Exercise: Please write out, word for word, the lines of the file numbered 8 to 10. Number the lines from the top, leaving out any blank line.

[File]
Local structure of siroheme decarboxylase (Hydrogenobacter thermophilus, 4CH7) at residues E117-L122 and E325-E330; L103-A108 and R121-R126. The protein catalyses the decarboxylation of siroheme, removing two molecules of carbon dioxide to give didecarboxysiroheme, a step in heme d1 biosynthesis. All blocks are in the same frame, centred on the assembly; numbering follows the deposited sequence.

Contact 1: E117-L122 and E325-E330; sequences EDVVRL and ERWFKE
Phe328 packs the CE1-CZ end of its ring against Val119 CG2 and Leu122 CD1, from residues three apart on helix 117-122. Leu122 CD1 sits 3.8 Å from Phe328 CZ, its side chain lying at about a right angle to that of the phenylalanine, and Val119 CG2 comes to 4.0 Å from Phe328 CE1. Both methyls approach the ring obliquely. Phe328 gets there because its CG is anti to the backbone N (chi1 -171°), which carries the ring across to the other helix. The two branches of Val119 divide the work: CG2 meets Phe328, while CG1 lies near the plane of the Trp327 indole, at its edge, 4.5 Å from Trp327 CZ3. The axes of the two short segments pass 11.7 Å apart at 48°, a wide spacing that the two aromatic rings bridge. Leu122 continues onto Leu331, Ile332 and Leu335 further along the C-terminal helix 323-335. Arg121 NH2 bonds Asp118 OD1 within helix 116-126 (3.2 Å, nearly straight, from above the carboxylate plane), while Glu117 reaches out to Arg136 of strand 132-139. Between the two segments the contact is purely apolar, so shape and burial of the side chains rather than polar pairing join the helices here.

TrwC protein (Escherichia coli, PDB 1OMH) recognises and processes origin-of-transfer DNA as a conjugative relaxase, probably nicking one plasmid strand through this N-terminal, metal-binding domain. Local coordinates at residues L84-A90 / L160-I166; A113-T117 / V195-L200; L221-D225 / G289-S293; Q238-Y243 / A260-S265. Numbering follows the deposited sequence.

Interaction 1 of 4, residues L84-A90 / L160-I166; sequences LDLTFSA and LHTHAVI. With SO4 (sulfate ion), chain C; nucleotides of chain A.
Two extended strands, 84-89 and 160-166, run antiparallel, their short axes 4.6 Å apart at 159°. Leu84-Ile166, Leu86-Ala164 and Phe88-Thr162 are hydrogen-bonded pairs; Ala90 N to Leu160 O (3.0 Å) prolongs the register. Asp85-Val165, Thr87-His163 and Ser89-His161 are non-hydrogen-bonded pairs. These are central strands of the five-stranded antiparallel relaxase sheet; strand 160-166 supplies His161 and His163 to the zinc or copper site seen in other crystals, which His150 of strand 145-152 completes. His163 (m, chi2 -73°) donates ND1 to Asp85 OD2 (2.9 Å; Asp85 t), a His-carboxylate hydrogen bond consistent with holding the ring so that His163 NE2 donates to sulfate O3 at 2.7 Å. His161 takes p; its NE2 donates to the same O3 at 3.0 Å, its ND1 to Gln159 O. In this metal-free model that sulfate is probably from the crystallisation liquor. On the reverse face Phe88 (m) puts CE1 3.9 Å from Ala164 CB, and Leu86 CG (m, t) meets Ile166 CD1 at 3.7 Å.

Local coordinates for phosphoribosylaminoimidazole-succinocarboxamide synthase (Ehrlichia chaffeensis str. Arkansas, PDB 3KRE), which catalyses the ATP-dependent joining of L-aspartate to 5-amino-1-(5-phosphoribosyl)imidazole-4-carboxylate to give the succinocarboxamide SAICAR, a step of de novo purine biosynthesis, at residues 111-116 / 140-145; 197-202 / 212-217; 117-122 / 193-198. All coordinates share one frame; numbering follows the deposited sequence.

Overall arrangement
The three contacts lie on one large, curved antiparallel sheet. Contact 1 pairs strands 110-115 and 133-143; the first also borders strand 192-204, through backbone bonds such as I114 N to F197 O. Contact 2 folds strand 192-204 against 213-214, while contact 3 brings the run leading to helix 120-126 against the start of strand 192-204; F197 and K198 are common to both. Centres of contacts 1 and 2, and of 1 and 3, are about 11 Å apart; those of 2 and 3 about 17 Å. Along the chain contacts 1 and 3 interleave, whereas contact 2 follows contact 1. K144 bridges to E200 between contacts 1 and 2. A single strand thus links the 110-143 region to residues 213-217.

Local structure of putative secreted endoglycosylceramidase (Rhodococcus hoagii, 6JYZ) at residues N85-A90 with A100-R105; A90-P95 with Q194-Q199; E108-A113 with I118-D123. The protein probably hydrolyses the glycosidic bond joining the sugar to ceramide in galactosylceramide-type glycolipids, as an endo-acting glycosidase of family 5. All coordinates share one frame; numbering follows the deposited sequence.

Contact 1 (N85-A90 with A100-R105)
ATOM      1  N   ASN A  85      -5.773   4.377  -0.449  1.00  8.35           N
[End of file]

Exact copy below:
Overall arrangement
The three contacts lie on one large, curved antiparallel sheet. Contact 1 pairs strands 110-115 and 133-143; the first also borders strand 192-204, through backbone bonds such as I114 N to F197 O. Contact 2 folds strand 192-204 against 213-214, while contact 3 brings the run leading to helix 120-126 against the start of strand 192-204; F197 and K198 are common to both. Centres of contacts 1 and 2, and of 1 and 3, are about 11 Å apart; those of 2 and 3 about 17 Å. Along the chain contacts 1 and 3 interleave, whereas contact 2 follows contact 1. K144 bridges to E200 between contacts 1 and 2. A single strand thus links the 110-143 region to residues 213-217.

Local structure of putative secreted endoglycosylceramidase (Rhodococcus hoagii, 6JYZ) at residues N85-A90 with A100-R105; A90-P95 with Q194-Q199; E108-A113 with I118-D123. The protein probably hydrolyses the glycosidic bond joining the sugar to ceramide in galactosylceramide-type glycolipids, as an endo-acting glycosidase of family 5. All coordinates share one frame; numbering follows the deposited sequence.